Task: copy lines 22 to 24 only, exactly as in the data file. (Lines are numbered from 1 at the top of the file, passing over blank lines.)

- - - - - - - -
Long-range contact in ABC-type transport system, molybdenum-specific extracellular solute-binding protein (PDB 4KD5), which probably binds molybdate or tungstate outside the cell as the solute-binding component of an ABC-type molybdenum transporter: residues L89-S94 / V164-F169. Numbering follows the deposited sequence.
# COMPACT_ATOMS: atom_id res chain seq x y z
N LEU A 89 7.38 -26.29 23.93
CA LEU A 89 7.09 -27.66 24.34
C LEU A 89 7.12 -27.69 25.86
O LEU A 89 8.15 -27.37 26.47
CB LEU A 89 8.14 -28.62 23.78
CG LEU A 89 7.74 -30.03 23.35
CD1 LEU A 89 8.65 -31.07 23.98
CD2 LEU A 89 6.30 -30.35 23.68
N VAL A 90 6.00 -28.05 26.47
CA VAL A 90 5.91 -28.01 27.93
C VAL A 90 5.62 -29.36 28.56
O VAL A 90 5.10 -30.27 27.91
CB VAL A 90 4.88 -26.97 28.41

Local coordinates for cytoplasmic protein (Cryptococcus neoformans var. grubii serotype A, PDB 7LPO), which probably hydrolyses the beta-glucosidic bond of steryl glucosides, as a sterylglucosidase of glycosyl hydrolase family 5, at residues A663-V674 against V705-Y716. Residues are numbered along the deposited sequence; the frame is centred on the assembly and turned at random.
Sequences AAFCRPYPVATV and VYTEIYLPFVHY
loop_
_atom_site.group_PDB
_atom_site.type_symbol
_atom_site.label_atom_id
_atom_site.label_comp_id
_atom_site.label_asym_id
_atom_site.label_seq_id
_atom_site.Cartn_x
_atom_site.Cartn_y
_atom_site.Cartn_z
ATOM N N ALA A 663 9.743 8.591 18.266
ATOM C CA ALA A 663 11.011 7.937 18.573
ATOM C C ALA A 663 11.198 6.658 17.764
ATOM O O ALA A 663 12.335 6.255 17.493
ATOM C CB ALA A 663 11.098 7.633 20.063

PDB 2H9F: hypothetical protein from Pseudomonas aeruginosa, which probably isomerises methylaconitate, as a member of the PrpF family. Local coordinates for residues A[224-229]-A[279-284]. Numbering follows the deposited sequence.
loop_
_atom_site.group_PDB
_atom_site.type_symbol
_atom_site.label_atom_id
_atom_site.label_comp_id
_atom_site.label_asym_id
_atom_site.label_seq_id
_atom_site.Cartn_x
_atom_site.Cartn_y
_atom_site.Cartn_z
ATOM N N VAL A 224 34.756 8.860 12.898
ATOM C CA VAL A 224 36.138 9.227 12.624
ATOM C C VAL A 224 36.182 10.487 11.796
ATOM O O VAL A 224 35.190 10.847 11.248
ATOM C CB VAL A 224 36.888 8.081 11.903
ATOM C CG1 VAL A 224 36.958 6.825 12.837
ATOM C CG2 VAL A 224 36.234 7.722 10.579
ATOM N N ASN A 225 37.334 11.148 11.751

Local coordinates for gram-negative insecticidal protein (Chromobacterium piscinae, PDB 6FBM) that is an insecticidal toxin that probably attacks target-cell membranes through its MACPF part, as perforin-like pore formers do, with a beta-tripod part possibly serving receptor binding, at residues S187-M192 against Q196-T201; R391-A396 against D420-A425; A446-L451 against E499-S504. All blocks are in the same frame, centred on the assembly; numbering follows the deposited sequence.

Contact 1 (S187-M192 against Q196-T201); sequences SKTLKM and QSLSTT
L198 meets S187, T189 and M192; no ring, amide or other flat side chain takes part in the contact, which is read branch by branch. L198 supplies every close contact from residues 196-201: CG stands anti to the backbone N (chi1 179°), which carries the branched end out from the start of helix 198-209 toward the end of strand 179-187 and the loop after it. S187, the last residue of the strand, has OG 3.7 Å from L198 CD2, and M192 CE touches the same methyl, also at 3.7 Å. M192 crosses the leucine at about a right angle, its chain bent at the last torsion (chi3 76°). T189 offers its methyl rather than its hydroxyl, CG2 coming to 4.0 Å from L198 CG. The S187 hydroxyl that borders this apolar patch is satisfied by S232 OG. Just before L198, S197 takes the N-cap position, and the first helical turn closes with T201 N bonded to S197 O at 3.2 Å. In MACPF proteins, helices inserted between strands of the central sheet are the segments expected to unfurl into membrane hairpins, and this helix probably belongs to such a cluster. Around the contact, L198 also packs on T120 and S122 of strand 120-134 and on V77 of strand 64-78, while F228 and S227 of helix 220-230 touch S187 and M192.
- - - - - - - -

_atom_site.label_comp_id
_atom_site.label_asym_id
_atom_site.label_seq_id